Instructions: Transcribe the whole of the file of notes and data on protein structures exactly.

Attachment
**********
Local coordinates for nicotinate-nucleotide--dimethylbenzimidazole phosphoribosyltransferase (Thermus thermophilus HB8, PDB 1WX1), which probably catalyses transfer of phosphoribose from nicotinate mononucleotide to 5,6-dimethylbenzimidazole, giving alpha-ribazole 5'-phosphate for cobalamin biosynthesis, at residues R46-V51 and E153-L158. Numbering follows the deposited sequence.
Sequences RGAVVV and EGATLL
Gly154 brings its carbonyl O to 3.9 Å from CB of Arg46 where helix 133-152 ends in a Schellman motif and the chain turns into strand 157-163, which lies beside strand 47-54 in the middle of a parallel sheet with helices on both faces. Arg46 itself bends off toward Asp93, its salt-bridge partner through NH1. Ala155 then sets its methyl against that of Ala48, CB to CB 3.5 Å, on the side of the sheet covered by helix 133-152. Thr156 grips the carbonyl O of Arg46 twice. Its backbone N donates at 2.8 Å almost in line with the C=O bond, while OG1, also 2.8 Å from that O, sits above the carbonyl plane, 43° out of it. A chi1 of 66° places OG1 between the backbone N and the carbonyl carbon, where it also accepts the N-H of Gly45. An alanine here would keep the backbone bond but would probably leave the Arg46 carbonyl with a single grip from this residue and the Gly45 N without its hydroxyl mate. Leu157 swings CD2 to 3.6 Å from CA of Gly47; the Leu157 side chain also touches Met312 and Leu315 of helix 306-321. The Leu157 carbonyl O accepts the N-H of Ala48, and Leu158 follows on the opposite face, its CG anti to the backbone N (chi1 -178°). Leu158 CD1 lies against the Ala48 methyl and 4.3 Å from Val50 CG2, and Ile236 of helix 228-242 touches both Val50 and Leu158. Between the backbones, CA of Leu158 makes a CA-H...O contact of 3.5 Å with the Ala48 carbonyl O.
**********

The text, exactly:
Local coordinates for nicotinate-nucleotide--dimethylbenzimidazole phosphoribosyltransferase (Thermus thermophilus HB8, PDB 1WX1), which probably catalyses transfer of phosphoribose from nicotinate mononucleotide to 5,6-dimethylbenzimidazole, giving alpha-ribazole 5'-phosphate for cobalamin biosynthesis, at residues R46-V51 and E153-L158. Numbering follows the deposited sequence.
Sequences RGAVVV and EGATLL
Gly154 brings its carbonyl O to 3.9 Å from CB of Arg46 where helix 133-152 ends in a Schellman motif and the chain turns into strand 157-163, which lies beside strand 47-54 in the middle of a parallel sheet with helices on both faces. Arg46 itself bends off toward Asp93, its salt-bridge partner through NH1. Ala155 then sets its methyl against that of Ala48, CB to CB 3.5 Å, on the side of the sheet covered by helix 133-152. Thr156 grips the carbonyl O of Arg46 twice. Its backbone N donates at 2.8 Å almost in line with the C=O bond, while OG1, also 2.8 Å from that O, sits above the carbonyl plane, 43° out of it. A chi1 of 66° places OG1 between the backbone N and the carbonyl carbon, where it also accepts the N-H of Gly45. An alanine here would keep the backbone bond but would probably leave the Arg46 carbonyl with a single grip from this residue and the Gly45 N without its hydroxyl mate. Leu157 swings CD2 to 3.6 Å from CA of Gly47; the Leu157 side chain also touches Met312 and Leu315 of helix 306-321. The Leu157 carbonyl O accepts the N-H of Ala48, and Leu158 follows on the opposite face, its CG anti to the backbone N (chi1 -178°). Leu158 CD1 lies against the Ala48 methyl and 4.3 Å from Val50 CG2, and Ile236 of helix 228-242 touches both Val50 and Leu158. Between the backbones, CA of Leu158 makes a CA-H...O contact of 3.5 Å with the Ala48 carbonyl O.